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Thoughts from a C++ library developer.

How I have beaten Boost.Pool #2: Inlining is key

Calling a function has a certain overhead. Registers must be saved, a new stack frame pushed,… For small functions this overhead is more than the actual implementation of the function!

For those, it is much better if the compiler would copy-paste the implementation directly into the call site. This is what inlining does.

Luckily, the compiler is usually able to do this optimization. Or can it?

In this series, I’ll explain my changes and share some lessons about optimization I’ve learned in the process of beating Boost.Pool. This time I’m going to cover inlining. I’m going to share some of guidelines I’ve learned and also going to give you a look into some of memory`s internal code and design.


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Boost.Pool has an (unfair) advantage: It is entirely header-only.

Except the error handling part and stuff like that. But this is not the performance-critical code path.

If a function is defined in a header, the compiler can inline it very easily.

I mean, the corresponding keyword is even named inline.

And when an entire library is defined in a header - like in the case of Boost.Pool, the compiler sees all function implementations you call and can inline them without hassle. This can make them very fast very easily.

On the other hand, my library is not entirely header-only. Although the allocators in question - memory_stack and memory_pool are in fact templates, they do not contain much of the implementations. To explain that, let’s explore the internal structure of my library a little bit.

In part 1 I’ve very briefly explained that both stacks and pools take huge memory blocks and use those for their allocation. Allocators that operate on huge memory blocks and use a certain allocation strategy on them are called arena allocators. They have to do two things:

  • Manage one - or multiple - huge memory blocks. Manage means proper allocation and later deallocation. This also means storing pointers to them somewhere.

  • Operate on the current (or all) memory block in some fashion. E.g. a stack maintains a top pointer in the current block, a pool subdivides them and puts each node into its free list etc.

And according to the single responsibility principle, I’ve done it by two different classes as well. The management of the memory blocks is outsourced into the class template memory_arena and the allocation is handled by internal classes.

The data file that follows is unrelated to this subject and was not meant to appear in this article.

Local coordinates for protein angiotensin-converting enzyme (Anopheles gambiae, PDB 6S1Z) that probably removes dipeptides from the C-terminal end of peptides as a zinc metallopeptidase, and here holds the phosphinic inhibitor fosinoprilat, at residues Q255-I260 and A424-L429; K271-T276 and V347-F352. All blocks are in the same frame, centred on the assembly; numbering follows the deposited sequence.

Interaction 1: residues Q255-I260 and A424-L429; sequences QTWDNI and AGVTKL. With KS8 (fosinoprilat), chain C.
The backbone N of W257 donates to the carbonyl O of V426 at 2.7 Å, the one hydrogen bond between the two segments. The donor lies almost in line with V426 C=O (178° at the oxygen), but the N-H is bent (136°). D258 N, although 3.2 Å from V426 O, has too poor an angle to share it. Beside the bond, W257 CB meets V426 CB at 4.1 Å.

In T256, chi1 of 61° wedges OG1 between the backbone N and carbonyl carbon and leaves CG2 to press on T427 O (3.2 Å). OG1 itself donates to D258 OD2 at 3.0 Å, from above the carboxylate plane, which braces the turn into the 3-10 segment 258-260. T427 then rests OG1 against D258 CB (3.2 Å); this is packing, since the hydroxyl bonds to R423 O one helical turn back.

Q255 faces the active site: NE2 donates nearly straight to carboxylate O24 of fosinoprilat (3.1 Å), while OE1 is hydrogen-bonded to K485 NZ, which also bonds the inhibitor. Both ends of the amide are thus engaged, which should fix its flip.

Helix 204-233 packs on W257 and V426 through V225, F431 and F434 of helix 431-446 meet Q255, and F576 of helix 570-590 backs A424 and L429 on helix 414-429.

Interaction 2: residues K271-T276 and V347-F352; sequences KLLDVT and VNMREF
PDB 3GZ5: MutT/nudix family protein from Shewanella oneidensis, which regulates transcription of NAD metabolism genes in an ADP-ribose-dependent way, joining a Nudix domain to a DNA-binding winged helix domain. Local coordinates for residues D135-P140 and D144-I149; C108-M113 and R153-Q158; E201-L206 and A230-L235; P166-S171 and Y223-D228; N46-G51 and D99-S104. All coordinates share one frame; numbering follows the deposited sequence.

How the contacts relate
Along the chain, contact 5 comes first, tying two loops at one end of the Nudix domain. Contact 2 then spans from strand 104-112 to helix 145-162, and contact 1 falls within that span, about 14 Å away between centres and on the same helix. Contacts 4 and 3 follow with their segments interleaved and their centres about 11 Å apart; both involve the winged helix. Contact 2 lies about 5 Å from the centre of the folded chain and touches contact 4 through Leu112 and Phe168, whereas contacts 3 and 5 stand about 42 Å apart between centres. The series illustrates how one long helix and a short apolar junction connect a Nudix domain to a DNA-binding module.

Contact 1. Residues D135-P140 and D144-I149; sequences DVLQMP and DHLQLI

One of them is detail::fixed_memory_stack for memory_stack. It is a a stack allocator on a single memory block. The three classes detail::free_memory_list, detail::ordered_free_memory_list and detail::small_free_memory_list are the three free list implementations used by memory_pool.

They all provide the same interface to allow customization of memory_pool via the node_pool, array_pool and small_node_pool tags. Those tags provide a typedef type to the corresponding internal class that is used as free list inside the memory_pool.

All internal classes have in common that they do not allocate memory by themselves and do not own any of the memory they are working on. And those internal classes are not header-only but are defined in source files.

With the help of those internal classes, the arena allocators themselves are straightforward. They just forward to the internal class if it still has memory available. Else they request a new memory block from the memory_arena.

For example, this is the entire code of memory_pool::allocate_node:

void* allocate_node()
{
	if (free_list_.empty())
		allocate_block();
	FOONATHAN_MEMORY_ASSERT(!free_list_.empty());
	return free_list_.allocate();
}

If the free list is empty, it requests a new memory block and inserts it into the free list. This is done by the helper function allocate_block(). Else or afterwards it can just call free_list_.allocate(). Deallocation is even simpler, it just forwards to free_list_.deallocate().

And the allocation function of the internal functions are themselves quite short. So they are perfect candidates for inlining. Yet only the call of the header-only template is inlined, not the call to the internal helpers because those are defined in a source file.

This might surprise you, since everyone tells you that it doesn’t matter whether you declare functions in a header or source file. The compiler is smart enough, inline is just a hint anyways.

I was surprised as well.

Turns out, the compiler can not inline as well as everybody says.